The National Immigration Law Center’s blog.
Muslim Ban 3.0 (and 4.0): How We’re Fighting in the Courts, in Congress and in Our Communities (Nov. 9, 2017)
Once again, U.S. district courts in both Hawaii and Maryland ordered a halt to Muslim Ban 3.0, the latest attempt by the Trump administration to block Muslims from entering the U.S. Muslim Ban 3.0 indefinitely bars nationals from Iran, Libya, Somalia, Syria, Yemen, Chad, North Korea, and Venezuela from coming in to the U.S. (the restriction on people from Venezuela applies only to government officials and their family members).
Open Enrollment Under the Affordable Care Act is Nov. 1 Through Dec. 15.
Are You Ready? (Nov. 1, 2017)
This year’s open enrollment for health insurance in the Affordable Care Act’s (ACA’s/Obamacare’s) marketplace begins on Wednesday, Nov. 1. Although immigrant families’ concerns may be heightened, the laws and policies about immigrants’ eligibility for health coverage have not changed. And assisters need to be prepared to answer questions about whether it is safe to apply.
The Butterfly Story Collective: Social Change Through the Power of Sharing Stories (Oct. 27, 2017)
The Butterfly Story Collective strives to create more intimate connections through the collective power of storytelling. A brand new initiative, the collective is a network of local storytelling projects, produced by immigrants, about immigrants’ diverse experiences in the U.S. The collective’s participants seek to share resources, learn from one another, and strengthen local relationships.
The Fight Continues: What Muslim Ban 3.0 Means in the Courts and in the Streets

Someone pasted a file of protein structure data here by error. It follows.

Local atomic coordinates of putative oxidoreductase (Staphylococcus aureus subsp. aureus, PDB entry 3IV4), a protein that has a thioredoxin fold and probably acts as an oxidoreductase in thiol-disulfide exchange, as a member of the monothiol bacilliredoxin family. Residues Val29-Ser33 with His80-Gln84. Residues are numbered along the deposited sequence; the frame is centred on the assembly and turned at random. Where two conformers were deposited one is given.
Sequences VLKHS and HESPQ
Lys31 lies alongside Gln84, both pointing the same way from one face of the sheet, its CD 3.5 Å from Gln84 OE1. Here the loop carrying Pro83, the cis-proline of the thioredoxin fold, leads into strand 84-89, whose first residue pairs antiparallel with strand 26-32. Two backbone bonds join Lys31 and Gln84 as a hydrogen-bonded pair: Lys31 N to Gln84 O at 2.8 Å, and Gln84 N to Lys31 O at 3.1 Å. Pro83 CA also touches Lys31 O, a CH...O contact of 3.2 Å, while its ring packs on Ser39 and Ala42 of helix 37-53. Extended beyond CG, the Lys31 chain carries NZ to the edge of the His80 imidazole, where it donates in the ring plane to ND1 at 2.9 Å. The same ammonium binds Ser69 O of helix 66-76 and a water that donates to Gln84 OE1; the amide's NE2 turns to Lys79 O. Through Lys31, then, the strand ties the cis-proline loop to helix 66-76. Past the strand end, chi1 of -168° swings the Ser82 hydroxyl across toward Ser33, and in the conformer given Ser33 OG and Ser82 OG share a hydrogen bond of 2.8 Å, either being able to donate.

(Oct. 13, 2017)
Muslim Ban 3.0 is a revision of the 2.0 version. It removes Sudan from the list of countries whose citizens and longtime residents are banned from traveling to the U.S. and adds Chad, North Korea, and Venezuela. Another change is that it doesn’t ban refugees as the earlier bans did though the president recently slashed the number of refugees allowed to enter the U.S. in fiscal year 2018 to a 30-year low of 45,000.
The Clock is Ticking, Congress. It’s Time to Pass a Clean Dream Act Now
(Oct. 5, 2017)
The normal day-to-day existence that most of us tend to take for granted now has an expiration date for almost 800,000 young immigrants. For these hundreds of thousands of young people, the day their DACA expires is the day their jobs, schooling, and security could go up in smoke. It’s the day they will become vulnerable to being deported to a country they may not even have a memory of.
Untangling the Immigration Enforcement Web: New NILC Report Looks at Cooperation Between Local Law Enforcement and Federal Agencies (Sept. 22, 2017)
Immigrants are caught in a complex and opaque web of databases, related systems, and information-sharing mechanisms that make it easier for immigration enforcement to disrupt their lives and prevent them from fully participating in economic and social life in the U.S. These systems often depend on the entanglement of state and local law enforcement or licensing agencies with federal agencies.